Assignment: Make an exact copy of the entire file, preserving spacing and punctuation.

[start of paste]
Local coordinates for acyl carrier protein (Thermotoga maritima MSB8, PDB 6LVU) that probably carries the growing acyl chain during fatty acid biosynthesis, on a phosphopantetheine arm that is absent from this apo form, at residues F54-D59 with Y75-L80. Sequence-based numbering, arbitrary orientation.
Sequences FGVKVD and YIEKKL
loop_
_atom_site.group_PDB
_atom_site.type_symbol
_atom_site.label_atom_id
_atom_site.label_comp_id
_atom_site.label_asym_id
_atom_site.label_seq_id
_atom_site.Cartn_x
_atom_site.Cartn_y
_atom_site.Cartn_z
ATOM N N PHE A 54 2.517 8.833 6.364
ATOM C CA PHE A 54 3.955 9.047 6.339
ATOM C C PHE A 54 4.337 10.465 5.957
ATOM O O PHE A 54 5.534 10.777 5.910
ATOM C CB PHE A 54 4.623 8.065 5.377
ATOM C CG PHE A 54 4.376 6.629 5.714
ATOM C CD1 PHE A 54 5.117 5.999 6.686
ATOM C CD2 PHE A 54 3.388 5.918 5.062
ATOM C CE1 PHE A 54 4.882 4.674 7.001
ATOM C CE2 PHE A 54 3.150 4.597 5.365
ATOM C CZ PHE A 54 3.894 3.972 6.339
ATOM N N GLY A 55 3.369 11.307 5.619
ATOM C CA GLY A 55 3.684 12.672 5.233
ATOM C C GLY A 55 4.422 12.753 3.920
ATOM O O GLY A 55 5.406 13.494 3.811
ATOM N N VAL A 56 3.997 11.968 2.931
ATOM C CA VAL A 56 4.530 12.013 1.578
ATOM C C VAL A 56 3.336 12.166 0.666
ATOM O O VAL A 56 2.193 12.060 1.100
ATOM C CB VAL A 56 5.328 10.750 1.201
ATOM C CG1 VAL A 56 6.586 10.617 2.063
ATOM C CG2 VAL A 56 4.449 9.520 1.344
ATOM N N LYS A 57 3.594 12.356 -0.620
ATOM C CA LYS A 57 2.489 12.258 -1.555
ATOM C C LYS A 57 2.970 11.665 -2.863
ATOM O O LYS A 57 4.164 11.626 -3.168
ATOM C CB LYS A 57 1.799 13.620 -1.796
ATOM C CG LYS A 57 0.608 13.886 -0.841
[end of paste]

Local coordinates for acyl carrier protein (Thermotoga maritima MSB8, PDB 6LVU) that probably carries the growing acyl chain during fatty acid biosynthesis, on a phosphopantetheine arm that is absent from this apo form, at residues F54-D59 with Y75-L80. Sequence-based numbering, arbitrary orientation.
Sequences FGVKVD and YIEKKL
loop_
_atom_site.group_PDB
_atom_site.type_symbol
_atom_site.label_atom_id
_atom_site.label_comp_id
_atom_site.label_asym_id
_atom_site.label_seq_id
_atom_site.Cartn_x
_atom_site.Cartn_y
_atom_site.Cartn_z
ATOM N N PHE A 54 2.517 8.833 6.364
ATOM C CA PHE A 54 3.955 9.047 6.339
ATOM C C PHE A 54 4.337 10.465 5.957
ATOM O O PHE A 54 5.534 10.777 5.910
ATOM C CB PHE A 54 4.623 8.065 5.377
ATOM C CG PHE A 54 4.376 6.629 5.714
ATOM C CD1 PHE A 54 5.117 5.999 6.686
ATOM C CD2 PHE A 54 3.388 5.918 5.062
ATOM C CE1 PHE A 54 4.882 4.674 7.001
ATOM C CE2 PHE A 54 3.150 4.597 5.365
ATOM C CZ PHE A 54 3.894 3.972 6.339
ATOM N N GLY A 55 3.369 11.307 5.619
ATOM C CA GLY A 55 3.684 12.672 5.233
ATOM C C GLY A 55 4.422 12.753 3.920
ATOM O O GLY A 55 5.406 13.494 3.811
ATOM N N VAL A 56 3.997 11.968 2.931
ATOM C CA VAL A 56 4.530 12.013 1.578
ATOM C C VAL A 56 3.336 12.166 0.666
ATOM O O VAL A 56 2.193 12.060 1.100
ATOM C CB VAL A 56 5.328 10.750 1.201
ATOM C CG1 VAL A 56 6.586 10.617 2.063
ATOM C CG2 VAL A 56 4.449 9.520 1.344
ATOM N N LYS A 57 3.594 12.356 -0.620
ATOM C CA LYS A 57 2.489 12.258 -1.555
ATOM C C LYS A 57 2.970 11.665 -2.863
ATOM O O LYS A 57 4.164 11.626 -3.168
ATOM C CB LYS A 57 1.799 13.620 -1.796
ATOM C CG LYS A 57 0.608 13.886 -0.841